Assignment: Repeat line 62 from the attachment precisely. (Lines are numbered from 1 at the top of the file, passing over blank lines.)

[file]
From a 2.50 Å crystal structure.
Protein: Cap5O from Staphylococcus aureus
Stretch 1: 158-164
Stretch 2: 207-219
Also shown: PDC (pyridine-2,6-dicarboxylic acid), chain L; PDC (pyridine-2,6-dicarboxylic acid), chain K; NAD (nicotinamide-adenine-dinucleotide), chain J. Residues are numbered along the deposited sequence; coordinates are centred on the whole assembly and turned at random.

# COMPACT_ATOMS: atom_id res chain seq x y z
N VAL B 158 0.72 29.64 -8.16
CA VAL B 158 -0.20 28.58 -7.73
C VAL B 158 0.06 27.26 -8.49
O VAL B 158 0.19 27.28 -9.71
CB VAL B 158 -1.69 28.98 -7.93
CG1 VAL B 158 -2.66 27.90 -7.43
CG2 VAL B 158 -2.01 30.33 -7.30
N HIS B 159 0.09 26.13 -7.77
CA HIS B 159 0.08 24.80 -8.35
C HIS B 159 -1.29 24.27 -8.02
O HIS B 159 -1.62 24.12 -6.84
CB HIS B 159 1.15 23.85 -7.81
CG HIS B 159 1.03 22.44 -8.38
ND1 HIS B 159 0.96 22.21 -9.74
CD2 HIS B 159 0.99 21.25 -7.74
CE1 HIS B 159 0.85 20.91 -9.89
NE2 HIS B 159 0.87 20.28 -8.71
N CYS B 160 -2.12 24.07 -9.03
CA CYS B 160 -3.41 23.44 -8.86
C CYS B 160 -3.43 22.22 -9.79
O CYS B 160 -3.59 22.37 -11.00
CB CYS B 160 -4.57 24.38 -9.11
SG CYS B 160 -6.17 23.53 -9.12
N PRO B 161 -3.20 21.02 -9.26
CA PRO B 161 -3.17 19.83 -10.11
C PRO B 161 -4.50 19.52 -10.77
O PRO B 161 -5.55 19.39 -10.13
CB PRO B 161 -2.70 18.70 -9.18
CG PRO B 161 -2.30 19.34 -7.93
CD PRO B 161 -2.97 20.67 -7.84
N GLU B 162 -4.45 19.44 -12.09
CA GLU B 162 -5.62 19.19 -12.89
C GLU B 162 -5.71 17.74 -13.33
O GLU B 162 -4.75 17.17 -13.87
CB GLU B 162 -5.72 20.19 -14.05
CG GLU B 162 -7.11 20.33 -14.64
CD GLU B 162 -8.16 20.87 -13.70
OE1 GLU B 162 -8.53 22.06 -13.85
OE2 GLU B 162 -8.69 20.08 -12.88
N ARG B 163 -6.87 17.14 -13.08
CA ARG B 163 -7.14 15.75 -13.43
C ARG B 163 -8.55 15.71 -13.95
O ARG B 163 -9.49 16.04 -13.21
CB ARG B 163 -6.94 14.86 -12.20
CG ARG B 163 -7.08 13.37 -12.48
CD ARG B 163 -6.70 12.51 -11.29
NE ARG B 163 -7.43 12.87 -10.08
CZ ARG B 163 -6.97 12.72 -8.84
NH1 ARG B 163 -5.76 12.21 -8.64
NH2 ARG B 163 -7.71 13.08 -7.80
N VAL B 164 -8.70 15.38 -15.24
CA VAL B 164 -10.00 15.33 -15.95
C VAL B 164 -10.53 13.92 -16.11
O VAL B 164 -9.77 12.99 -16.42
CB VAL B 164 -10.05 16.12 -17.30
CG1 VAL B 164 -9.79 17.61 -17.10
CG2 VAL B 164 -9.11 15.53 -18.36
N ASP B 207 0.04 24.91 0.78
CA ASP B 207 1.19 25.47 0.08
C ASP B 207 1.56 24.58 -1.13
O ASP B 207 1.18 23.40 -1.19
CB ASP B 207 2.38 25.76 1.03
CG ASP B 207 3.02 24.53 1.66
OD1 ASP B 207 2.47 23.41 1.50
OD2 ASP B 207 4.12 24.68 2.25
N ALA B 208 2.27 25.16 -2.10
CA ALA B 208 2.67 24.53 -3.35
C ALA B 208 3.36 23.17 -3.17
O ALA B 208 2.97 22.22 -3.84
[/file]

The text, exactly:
CG1 VAL B 164 -9.79 17.61 -17.10